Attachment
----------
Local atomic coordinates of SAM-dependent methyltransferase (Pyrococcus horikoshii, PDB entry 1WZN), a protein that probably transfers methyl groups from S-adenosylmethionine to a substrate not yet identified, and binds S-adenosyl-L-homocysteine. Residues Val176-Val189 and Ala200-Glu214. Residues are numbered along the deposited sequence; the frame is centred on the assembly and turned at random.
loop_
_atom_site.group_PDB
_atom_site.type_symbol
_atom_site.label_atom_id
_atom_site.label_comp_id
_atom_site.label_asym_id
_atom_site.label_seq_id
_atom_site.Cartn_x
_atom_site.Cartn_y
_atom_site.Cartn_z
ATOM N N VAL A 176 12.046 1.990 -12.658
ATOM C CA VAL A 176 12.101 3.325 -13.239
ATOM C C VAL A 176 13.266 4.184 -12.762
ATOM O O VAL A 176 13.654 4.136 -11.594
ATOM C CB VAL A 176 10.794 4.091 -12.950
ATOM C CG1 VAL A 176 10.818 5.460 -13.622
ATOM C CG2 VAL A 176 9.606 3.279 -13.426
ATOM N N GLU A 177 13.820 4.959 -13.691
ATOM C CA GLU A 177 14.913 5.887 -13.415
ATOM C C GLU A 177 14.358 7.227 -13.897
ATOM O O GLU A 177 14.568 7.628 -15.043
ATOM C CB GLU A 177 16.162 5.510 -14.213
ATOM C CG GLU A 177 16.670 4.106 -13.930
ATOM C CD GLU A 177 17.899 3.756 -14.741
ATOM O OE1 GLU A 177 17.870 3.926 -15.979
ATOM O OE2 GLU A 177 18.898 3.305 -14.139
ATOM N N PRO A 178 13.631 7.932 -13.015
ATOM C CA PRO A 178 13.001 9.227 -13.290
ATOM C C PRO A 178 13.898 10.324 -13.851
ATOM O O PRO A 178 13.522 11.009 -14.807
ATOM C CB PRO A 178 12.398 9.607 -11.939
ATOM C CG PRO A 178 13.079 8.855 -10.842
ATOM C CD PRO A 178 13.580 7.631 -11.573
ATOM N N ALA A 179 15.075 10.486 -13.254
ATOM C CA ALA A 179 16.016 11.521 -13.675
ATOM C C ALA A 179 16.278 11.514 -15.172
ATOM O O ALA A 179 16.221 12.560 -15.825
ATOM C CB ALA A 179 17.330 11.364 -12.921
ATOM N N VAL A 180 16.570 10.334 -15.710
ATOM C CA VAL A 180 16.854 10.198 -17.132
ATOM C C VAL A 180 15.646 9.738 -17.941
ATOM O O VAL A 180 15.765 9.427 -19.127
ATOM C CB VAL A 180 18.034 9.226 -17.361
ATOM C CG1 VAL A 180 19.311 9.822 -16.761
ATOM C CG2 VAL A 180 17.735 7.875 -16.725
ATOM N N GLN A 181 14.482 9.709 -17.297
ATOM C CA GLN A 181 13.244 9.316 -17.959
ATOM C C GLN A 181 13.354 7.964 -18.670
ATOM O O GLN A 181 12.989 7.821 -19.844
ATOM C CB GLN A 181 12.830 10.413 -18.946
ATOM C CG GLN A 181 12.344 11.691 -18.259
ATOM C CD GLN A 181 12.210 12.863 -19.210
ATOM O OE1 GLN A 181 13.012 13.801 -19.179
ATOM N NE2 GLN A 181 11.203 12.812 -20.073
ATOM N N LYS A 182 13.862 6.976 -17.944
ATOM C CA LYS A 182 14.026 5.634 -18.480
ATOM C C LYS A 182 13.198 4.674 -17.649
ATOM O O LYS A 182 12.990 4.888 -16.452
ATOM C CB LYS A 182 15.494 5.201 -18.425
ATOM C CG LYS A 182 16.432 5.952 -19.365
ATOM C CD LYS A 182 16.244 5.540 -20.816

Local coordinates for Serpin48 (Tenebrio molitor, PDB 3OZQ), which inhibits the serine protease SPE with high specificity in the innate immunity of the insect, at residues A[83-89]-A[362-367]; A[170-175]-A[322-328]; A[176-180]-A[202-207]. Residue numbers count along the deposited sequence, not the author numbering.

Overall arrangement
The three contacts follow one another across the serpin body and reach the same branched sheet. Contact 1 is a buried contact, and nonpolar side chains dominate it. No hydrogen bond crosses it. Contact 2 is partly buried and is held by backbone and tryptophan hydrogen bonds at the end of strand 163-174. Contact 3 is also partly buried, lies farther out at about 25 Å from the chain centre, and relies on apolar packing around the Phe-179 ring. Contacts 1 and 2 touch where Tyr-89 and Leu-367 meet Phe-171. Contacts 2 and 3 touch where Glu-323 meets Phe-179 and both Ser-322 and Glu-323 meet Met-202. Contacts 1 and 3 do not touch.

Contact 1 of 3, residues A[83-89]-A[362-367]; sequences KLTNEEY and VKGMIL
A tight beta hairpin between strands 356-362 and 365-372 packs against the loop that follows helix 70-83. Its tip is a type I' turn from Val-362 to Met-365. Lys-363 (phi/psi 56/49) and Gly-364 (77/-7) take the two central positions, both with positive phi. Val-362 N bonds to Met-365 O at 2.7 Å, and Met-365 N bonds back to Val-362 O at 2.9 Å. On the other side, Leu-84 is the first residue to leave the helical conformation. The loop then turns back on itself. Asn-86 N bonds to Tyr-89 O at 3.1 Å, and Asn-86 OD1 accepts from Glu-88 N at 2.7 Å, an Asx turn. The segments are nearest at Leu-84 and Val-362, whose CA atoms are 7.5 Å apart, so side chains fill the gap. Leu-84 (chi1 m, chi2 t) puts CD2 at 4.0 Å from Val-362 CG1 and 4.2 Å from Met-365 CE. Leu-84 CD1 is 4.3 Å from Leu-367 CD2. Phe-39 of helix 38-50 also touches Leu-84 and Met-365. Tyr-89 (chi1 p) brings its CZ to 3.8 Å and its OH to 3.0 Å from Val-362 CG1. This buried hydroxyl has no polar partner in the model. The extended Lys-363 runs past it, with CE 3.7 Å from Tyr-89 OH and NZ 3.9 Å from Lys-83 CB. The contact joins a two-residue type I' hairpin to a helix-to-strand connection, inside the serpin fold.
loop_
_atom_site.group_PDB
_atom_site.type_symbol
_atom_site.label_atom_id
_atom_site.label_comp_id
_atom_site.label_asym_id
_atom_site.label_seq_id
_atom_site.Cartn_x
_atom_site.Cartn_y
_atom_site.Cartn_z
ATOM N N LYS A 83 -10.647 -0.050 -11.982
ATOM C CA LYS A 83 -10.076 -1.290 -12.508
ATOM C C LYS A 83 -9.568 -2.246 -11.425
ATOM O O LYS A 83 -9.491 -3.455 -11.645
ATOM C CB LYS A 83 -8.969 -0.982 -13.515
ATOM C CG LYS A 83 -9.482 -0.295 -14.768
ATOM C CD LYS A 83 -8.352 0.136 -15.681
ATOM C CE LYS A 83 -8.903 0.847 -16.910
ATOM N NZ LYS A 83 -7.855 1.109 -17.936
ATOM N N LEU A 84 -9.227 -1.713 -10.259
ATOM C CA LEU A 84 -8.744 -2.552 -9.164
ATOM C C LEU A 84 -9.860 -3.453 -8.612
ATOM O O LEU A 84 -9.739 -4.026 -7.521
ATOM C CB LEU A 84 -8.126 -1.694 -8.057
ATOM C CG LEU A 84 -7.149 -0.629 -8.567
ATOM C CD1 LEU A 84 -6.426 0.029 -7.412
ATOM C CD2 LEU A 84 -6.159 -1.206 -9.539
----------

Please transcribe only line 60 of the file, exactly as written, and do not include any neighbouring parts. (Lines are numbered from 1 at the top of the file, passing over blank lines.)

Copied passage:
ATOM C CB LYS A 182 15.494 5.201 -18.425